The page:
Ruins of Geroldstein Castle
Geroldstein Castle was built in seclusion in the romantic valley of the Wisper above the Rheingau Mountains in Hesse. It testifies to the rise of the von Gerhartstein family, who soon built a larger ancestral seat, Haneck Castle, after the first. Both Geroldstein and Haneck have since fallen into disrepair. Two former residences – not bad for today‘s district of the municipality of Heidenrod.
The ruins of Geroldstein Castle sit enthroned on a steeply sloping single rocky outcrop on the southern bank of the Wisper in a part of the municipality of Heidenrod in the Rheingau-Taunus district. The former ancestral seat of the von Geroldstein family was first mentioned in a document in 1215 under the name “Gerardstein”.
However, it was already built at the end of the 12th century, presumably on behalf of the Counts of Katzenelnbogen. Due to its location on an important communication route, it helped to protect the borders between their sphere of influence and the territory of the archdiocese of Mainz.
Members of the von Geroldstein family (also “Lords of Gerhartstein”) were frequently found in the entourage of the Counts of Katzenelnbogen from 1262 onwards. From 1321 onwards, the castle is listed as their fief. The family was not an important or very wealthy noble family. Nevertheless, it succeeded in steadily gaining influence through kinship with the powerful Katzenelnbogens as well as through contacts with the Archbishopric of Mainz.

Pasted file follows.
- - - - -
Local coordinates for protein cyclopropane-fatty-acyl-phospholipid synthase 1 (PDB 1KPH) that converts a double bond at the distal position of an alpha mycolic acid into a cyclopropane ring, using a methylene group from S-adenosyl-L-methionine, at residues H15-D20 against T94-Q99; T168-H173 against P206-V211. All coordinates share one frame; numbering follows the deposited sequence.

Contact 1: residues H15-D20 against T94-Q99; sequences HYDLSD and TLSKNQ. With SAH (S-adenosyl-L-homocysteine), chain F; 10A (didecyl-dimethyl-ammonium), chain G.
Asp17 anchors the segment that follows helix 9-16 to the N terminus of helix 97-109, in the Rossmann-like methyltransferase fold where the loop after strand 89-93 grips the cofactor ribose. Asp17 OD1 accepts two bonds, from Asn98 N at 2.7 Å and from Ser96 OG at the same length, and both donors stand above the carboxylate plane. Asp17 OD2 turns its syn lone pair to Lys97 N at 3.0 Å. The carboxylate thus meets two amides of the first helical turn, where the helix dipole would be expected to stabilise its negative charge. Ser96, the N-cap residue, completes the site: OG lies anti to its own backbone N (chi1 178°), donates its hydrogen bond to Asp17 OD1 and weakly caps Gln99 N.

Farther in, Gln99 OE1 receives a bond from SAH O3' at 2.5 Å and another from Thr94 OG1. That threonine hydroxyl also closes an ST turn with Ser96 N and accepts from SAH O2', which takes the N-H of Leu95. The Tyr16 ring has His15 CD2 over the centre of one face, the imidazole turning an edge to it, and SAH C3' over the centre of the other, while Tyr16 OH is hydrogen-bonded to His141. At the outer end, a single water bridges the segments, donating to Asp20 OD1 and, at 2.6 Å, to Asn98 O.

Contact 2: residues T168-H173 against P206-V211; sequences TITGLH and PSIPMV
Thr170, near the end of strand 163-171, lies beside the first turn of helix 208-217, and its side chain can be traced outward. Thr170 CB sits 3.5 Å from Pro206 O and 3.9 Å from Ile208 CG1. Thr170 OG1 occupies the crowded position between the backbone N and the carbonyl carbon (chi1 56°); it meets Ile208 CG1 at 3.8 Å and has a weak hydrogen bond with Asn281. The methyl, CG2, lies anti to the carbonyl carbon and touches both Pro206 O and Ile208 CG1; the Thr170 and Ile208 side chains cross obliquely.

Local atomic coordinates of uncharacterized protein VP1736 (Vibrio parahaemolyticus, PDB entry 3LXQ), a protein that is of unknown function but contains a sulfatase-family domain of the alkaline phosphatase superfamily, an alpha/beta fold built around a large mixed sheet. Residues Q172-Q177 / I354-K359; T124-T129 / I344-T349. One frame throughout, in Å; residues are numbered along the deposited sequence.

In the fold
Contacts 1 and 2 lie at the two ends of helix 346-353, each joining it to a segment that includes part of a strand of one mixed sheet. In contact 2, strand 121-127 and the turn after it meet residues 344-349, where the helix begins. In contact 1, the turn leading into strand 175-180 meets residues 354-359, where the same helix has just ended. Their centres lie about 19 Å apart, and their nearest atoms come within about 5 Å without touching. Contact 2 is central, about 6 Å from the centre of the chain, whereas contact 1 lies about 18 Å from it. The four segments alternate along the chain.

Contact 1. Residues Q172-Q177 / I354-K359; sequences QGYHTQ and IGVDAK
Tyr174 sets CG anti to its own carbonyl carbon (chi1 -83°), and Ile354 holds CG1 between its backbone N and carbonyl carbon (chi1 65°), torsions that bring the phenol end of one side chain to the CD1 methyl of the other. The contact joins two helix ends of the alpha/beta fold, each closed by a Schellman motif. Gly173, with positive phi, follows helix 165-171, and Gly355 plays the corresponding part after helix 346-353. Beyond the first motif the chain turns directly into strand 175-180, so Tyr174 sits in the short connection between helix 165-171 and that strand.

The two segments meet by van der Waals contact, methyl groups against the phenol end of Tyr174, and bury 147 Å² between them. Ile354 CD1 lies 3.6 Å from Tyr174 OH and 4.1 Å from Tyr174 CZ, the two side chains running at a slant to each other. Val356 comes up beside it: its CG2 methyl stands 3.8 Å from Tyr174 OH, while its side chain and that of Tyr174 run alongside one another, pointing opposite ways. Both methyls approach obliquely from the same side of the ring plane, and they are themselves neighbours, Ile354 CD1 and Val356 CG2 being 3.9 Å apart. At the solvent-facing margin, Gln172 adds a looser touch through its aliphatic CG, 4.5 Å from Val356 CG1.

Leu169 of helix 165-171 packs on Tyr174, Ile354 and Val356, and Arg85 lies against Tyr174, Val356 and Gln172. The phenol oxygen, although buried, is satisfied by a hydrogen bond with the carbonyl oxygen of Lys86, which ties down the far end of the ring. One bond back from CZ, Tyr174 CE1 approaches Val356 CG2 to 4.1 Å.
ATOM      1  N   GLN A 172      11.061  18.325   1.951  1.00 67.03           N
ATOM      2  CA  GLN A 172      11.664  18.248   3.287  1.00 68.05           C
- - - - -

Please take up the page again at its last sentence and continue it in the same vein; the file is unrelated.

As the status of knights developed in the Middle Ages and privileges became hereditary, subsequent generations also shaped the affairs of the region. Another significantly larger complex was built above the small ancestral castle, which served as the headquarters from 1390 onwards: Haneck Castle, enthroned 100 metres above sea level, is proof of the family’s growing prestige. The family died out in the second half of the 16th century. Haneck went to the Electorate of Mainz and Geroldstein was already only a ruin around 1585.
A ”spur castle”
Due to its location on the slope, the Geroldstein is a so-called spur castle. The steep slope of the terrain once protected it from three sides. From the fourth side, facing the mountain, the stones needed for its construction were quarried, so that a deep neck ditch was created between the mountain and the castle. Unfortunately, the remains of the 14th-century wall, made of quarry stone, do not allow a clear conclusion to be drawn about the original shape and extent of the castle.
In the shield wall, which is about two and a half metres thick, a small gate opens which led into the castle. This was originally secured by a rectangular tower of about two by three metres. A heptagonal keep integrated into the curtain wall and the foundations of another tower are also visible.